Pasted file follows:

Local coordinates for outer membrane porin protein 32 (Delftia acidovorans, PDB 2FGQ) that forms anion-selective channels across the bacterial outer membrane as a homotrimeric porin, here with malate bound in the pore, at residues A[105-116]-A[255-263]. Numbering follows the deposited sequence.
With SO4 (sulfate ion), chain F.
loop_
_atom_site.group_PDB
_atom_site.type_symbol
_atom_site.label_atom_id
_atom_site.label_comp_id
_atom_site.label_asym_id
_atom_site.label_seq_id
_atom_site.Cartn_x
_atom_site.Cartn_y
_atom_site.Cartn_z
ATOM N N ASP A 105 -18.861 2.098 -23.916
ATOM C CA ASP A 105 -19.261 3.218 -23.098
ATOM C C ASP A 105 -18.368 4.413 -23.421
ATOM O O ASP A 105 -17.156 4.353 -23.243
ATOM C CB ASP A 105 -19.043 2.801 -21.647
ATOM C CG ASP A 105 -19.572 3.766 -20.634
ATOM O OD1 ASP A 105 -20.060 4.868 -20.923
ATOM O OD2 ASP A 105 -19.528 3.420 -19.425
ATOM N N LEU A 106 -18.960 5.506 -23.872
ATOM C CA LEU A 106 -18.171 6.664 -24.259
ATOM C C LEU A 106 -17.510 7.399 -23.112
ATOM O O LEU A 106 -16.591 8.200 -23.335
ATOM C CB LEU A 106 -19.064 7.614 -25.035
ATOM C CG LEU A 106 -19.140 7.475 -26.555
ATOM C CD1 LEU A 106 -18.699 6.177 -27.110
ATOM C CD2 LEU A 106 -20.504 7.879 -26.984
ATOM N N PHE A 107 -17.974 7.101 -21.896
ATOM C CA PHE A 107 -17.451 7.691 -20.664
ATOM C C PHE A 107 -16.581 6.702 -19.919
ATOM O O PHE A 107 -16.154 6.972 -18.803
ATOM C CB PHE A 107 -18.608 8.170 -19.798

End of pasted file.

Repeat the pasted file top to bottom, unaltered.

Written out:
Local coordinates for outer membrane porin protein 32 (Delftia acidovorans, PDB 2FGQ) that forms anion-selective channels across the bacterial outer membrane as a homotrimeric porin, here with malate bound in the pore, at residues A[105-116]-A[255-263]. Numbering follows the deposited sequence.
With SO4 (sulfate ion), chain F.
loop_
_atom_site.group_PDB
_atom_site.type_symbol
_atom_site.label_atom_id
_atom_site.label_comp_id
_atom_site.label_asym_id
_atom_site.label_seq_id
_atom_site.Cartn_x
_atom_site.Cartn_y
_atom_site.Cartn_z
ATOM N N ASP A 105 -18.861 2.098 -23.916
ATOM C CA ASP A 105 -19.261 3.218 -23.098
ATOM C C ASP A 105 -18.368 4.413 -23.421
ATOM O O ASP A 105 -17.156 4.353 -23.243
ATOM C CB ASP A 105 -19.043 2.801 -21.647
ATOM C CG ASP A 105 -19.572 3.766 -20.634
ATOM O OD1 ASP A 105 -20.060 4.868 -20.923
ATOM O OD2 ASP A 105 -19.528 3.420 -19.425
ATOM N N LEU A 106 -18.960 5.506 -23.872
ATOM C CA LEU A 106 -18.171 6.664 -24.259
ATOM C C LEU A 106 -17.510 7.399 -23.112
ATOM O O LEU A 106 -16.591 8.200 -23.335
ATOM C CB LEU A 106 -19.064 7.614 -25.035
ATOM C CG LEU A 106 -19.140 7.475 -26.555
ATOM C CD1 LEU A 106 -18.699 6.177 -27.110
ATOM C CD2 LEU A 106 -20.504 7.879 -26.984
ATOM N N PHE A 107 -17.974 7.101 -21.896
ATOM C CA PHE A 107 -17.451 7.691 -20.664
ATOM C C PHE A 107 -16.581 6.702 -19.919
ATOM O O PHE A 107 -16.154 6.972 -18.803
ATOM C CB PHE A 107 -18.608 8.170 -19.798